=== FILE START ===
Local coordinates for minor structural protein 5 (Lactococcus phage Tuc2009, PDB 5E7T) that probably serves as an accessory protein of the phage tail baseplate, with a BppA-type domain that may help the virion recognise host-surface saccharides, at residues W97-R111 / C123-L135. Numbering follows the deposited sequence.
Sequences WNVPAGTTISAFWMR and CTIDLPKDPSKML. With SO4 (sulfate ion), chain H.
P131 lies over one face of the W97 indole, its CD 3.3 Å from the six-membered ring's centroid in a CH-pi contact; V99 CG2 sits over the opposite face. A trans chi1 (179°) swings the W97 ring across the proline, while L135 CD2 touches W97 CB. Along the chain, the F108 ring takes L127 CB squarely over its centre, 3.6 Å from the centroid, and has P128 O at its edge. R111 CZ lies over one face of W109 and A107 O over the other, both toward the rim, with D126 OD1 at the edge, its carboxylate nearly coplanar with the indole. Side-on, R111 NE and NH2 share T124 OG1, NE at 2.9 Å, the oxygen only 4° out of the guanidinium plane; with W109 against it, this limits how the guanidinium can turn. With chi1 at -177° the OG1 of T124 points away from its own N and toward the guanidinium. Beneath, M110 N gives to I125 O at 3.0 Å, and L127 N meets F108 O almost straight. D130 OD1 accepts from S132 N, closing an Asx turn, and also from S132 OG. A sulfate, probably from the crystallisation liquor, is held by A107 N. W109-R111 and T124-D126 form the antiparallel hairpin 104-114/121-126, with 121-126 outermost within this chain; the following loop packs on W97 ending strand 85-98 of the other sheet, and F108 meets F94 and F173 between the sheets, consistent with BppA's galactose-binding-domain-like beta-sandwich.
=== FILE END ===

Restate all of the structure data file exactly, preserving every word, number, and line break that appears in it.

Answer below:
Local coordinates for minor structural protein 5 (Lactococcus phage Tuc2009, PDB 5E7T) that probably serves as an accessory protein of the phage tail baseplate, with a BppA-type domain that may help the virion recognise host-surface saccharides, at residues W97-R111 / C123-L135. Numbering follows the deposited sequence.
Sequences WNVPAGTTISAFWMR and CTIDLPKDPSKML. With SO4 (sulfate ion), chain H.
P131 lies over one face of the W97 indole, its CD 3.3 Å from the six-membered ring's centroid in a CH-pi contact; V99 CG2 sits over the opposite face. A trans chi1 (179°) swings the W97 ring across the proline, while L135 CD2 touches W97 CB. Along the chain, the F108 ring takes L127 CB squarely over its centre, 3.6 Å from the centroid, and has P128 O at its edge. R111 CZ lies over one face of W109 and A107 O over the other, both toward the rim, with D126 OD1 at the edge, its carboxylate nearly coplanar with the indole. Side-on, R111 NE and NH2 share T124 OG1, NE at 2.9 Å, the oxygen only 4° out of the guanidinium plane; with W109 against it, this limits how the guanidinium can turn. With chi1 at -177° the OG1 of T124 points away from its own N and toward the guanidinium. Beneath, M110 N gives to I125 O at 3.0 Å, and L127 N meets F108 O almost straight. D130 OD1 accepts from S132 N, closing an Asx turn, and also from S132 OG. A sulfate, probably from the crystallisation liquor, is held by A107 N. W109-R111 and T124-D126 form the antiparallel hairpin 104-114/121-126, with 121-126 outermost within this chain; the following loop packs on W97 ending strand 85-98 of the other sheet, and F108 meets F94 and F173 between the sheets, consistent with BppA's galactose-binding-domain-like beta-sandwich.